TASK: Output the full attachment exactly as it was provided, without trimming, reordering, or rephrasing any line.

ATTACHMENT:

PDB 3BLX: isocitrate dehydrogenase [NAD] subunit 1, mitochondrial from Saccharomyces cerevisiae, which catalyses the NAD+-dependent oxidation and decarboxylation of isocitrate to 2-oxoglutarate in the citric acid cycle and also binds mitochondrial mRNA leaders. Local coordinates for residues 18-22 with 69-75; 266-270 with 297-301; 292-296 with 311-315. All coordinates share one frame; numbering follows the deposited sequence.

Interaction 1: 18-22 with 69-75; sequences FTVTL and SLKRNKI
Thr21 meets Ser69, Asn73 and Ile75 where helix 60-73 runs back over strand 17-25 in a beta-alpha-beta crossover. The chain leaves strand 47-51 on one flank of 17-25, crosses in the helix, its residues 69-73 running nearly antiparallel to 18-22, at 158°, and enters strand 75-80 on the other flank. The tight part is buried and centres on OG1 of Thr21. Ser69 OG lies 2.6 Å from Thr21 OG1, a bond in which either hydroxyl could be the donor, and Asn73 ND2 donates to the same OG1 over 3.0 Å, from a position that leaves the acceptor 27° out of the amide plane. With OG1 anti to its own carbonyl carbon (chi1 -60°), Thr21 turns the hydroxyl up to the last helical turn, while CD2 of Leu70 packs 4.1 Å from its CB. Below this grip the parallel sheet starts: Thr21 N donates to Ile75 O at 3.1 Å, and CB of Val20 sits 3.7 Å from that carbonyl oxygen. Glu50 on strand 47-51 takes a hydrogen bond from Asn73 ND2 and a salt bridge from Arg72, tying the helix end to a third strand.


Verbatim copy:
PDB 3BLX: isocitrate dehydrogenase [NAD] subunit 1, mitochondrial from Saccharomyces cerevisiae, which catalyses the NAD+-dependent oxidation and decarboxylation of isocitrate to 2-oxoglutarate in the citric acid cycle and also binds mitochondrial mRNA leaders. Local coordinates for residues 18-22 with 69-75; 266-270 with 297-301; 292-296 with 311-315. All coordinates share one frame; numbering follows the deposited sequence.

Interaction 1: 18-22 with 69-75; sequences FTVTL and SLKRNKI
Thr21 meets Ser69, Asn73 and Ile75 where helix 60-73 runs back over strand 17-25 in a beta-alpha-beta crossover. The chain leaves strand 47-51 on one flank of 17-25, crosses in the helix, its residues 69-73 running nearly antiparallel to 18-22, at 158°, and enters strand 75-80 on the other flank. The tight part is buried and centres on OG1 of Thr21. Ser69 OG lies 2.6 Å from Thr21 OG1, a bond in which either hydroxyl could be the donor, and Asn73 ND2 donates to the same OG1 over 3.0 Å, from a position that leaves the acceptor 27° out of the amide plane. With OG1 anti to its own carbonyl carbon (chi1 -60°), Thr21 turns the hydroxyl up to the last helical turn, while CD2 of Leu70 packs 4.1 Å from its CB. Below this grip the parallel sheet starts: Thr21 N donates to Ile75 O at 3.1 Å, and CB of Val20 sits 3.7 Å from that carbonyl oxygen. Glu50 on strand 47-51 takes a hydrogen bond from Asn73 ND2 and a salt bridge from Arg72, tying the helix end to a third strand.